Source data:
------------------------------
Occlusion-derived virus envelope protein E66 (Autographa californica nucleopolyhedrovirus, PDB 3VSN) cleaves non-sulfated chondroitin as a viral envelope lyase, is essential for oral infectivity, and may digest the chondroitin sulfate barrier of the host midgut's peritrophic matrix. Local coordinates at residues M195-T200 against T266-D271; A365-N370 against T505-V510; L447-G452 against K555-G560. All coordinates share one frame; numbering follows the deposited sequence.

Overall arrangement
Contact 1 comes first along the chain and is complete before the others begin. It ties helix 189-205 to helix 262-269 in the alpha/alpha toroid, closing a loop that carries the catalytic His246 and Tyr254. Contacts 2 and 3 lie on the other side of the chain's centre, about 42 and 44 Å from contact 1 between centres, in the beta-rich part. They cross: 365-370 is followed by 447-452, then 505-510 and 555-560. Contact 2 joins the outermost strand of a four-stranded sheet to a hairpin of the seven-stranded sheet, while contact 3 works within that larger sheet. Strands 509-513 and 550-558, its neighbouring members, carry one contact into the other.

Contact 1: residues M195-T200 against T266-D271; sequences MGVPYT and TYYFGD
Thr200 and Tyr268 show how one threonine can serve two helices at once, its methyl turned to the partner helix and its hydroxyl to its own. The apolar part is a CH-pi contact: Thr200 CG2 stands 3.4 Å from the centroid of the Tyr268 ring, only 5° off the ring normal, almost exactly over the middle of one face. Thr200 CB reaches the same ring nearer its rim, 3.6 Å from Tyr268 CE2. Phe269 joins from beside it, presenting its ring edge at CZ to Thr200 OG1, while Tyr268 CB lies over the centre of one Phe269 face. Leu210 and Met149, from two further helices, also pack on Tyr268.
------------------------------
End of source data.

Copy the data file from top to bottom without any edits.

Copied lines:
Occlusion-derived virus envelope protein E66 (Autographa californica nucleopolyhedrovirus, PDB 3VSN) cleaves non-sulfated chondroitin as a viral envelope lyase, is essential for oral infectivity, and may digest the chondroitin sulfate barrier of the host midgut's peritrophic matrix. Local coordinates at residues M195-T200 against T266-D271; A365-N370 against T505-V510; L447-G452 against K555-G560. All coordinates share one frame; numbering follows the deposited sequence.

Overall arrangement
Contact 1 comes first along the chain and is complete before the others begin. It ties helix 189-205 to helix 262-269 in the alpha/alpha toroid, closing a loop that carries the catalytic His246 and Tyr254. Contacts 2 and 3 lie on the other side of the chain's centre, about 42 and 44 Å from contact 1 between centres, in the beta-rich part. They cross: 365-370 is followed by 447-452, then 505-510 and 555-560. Contact 2 joins the outermost strand of a four-stranded sheet to a hairpin of the seven-stranded sheet, while contact 3 works within that larger sheet. Strands 509-513 and 550-558, its neighbouring members, carry one contact into the other.

Contact 1: residues M195-T200 against T266-D271; sequences MGVPYT and TYYFGD
Thr200 and Tyr268 show how one threonine can serve two helices at once, its methyl turned to the partner helix and its hydroxyl to its own. The apolar part is a CH-pi contact: Thr200 CG2 stands 3.4 Å from the centroid of the Tyr268 ring, only 5° off the ring normal, almost exactly over the middle of one face. Thr200 CB reaches the same ring nearer its rim, 3.6 Å from Tyr268 CE2. Phe269 joins from beside it, presenting its ring edge at CZ to Thr200 OG1, while Tyr268 CB lies over the centre of one Phe269 face. Leu210 and Met149, from two further helices, also pack on Tyr268.